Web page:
Chrissy Carter is a passionate yoga teacher, writer, and domestic enthusiast. Chrissy has been teaching yoga for over a decade, and is a senior teacher and teacher trainer at YogaWorks in NYC. Her teaching is influenced by her Iyengar-inspired practice, her love of anatomy, and her passion for philosophy. She is known for her lighthearted approach, razor-sharp clarity, and keep-it-real attitude. Chrissy is the star of two Gaiam DVDs and is a featured teacher on GaiamTV. Photo credit on contents page: Melina Hammer; photo credit this page: Jamey Welch
1. Please describe, or tell a story, about your first yoga class or yoga experience.
My first yoga experience was in college. Our resident dance professor, Allyson Greene, introduced yoga into our modern dance classes and company rehearsals. We did mostly standing poses and I remember thinking that the postures were hard and a little weird. I was intrigued and had no idea why. I wasn’t able to articulate my experience at the time, but looking back I think I saw a glimpse of the path I had been desperately searching for for a long time — the path to me. Yoga gave me the tools I needed to start digging inward.
2. Describe or narrate your first time teaching yoga. What do you recall?
The first time I taught yoga was a total out-of-body experience! I taught a private lesson to a co-worker’s wife. I spent the whole time in amazement of what was happening — I had no idea what I was doing, and yet there she was, doing what I was telling her. I realized in that moment the profound responsibility I had taken on as a teacher. I’m not sure if I taught her anything, but the experience most certainly taught me a lot and inspired my studies as a teacher.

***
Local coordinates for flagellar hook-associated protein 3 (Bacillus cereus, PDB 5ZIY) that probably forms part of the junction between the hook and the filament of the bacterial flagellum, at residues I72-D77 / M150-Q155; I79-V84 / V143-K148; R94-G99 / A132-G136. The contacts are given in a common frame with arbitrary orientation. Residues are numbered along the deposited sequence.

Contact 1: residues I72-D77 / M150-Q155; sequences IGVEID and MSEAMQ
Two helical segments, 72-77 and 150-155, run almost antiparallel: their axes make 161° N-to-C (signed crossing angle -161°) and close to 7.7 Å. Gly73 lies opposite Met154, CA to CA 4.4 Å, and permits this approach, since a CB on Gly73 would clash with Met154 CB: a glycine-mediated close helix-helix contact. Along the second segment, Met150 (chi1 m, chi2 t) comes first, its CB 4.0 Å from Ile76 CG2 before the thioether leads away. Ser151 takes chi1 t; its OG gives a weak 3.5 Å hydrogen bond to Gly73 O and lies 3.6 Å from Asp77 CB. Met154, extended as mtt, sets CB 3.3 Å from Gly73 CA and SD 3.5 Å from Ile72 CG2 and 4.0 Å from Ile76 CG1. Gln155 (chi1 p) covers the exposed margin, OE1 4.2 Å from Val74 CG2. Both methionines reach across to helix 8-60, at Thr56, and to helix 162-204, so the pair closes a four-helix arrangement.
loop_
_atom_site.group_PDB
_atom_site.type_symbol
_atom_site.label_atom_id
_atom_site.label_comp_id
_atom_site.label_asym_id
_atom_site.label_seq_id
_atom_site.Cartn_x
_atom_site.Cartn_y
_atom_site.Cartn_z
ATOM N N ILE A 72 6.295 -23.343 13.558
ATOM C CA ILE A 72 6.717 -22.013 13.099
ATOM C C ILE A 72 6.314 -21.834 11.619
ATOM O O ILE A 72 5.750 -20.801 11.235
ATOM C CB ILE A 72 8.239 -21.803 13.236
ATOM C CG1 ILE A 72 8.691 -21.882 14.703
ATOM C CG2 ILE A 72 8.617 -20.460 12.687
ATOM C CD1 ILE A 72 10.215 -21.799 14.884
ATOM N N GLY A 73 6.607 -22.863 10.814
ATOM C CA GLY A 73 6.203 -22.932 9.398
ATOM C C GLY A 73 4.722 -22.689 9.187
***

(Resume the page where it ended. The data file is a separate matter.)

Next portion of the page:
3. Last time you took a yoga class or workshop, what were your impressions?
The last workshop I took was with Richard Rosen. I was incredibly inspired by his gentle, grounded energy. His teaching reflected the depth of a lifetime of study, and yet it felt more like a genuine conversation amongst fellow students of yoga. The workshop was about the “hollows of the body” and he emphasized the release of the heads of the femurs and the depth of the groins, something I had been exploring in my own body, so I was completely engrossed in everything he was saying. He came back to Adho Muhka Svanasana again and again, each time applying the subtle alignment we had explored through simple postures and prop work. The workshop fueled a lot of personal practice and investigation and has informed my teaching a great deal.
4. Describe the last time you taught a class or workshop.
I taught a beginner’s class just a few hours ago. I’ve been teaching this class for maybe eight years now, but today I was working with a new 300hr apprentice who’s now assisting me and I saw my class and my students in a new light — through my assistant’s eyes. It made me think a lot about her needs as a new teacher. I was in essence teaching a group of beginners and teaching someone how to teach beginners — conducting mini posture labs, showing her hands-on adjustments, and emphasizing specific aspects of the sequence so she could follow my thought process and instructions throughout the class. There I was with my beginner students, seeing the practice of teaching as if for the first time; we were all beginners together. It’s moments like that that remind me of why I do what I do.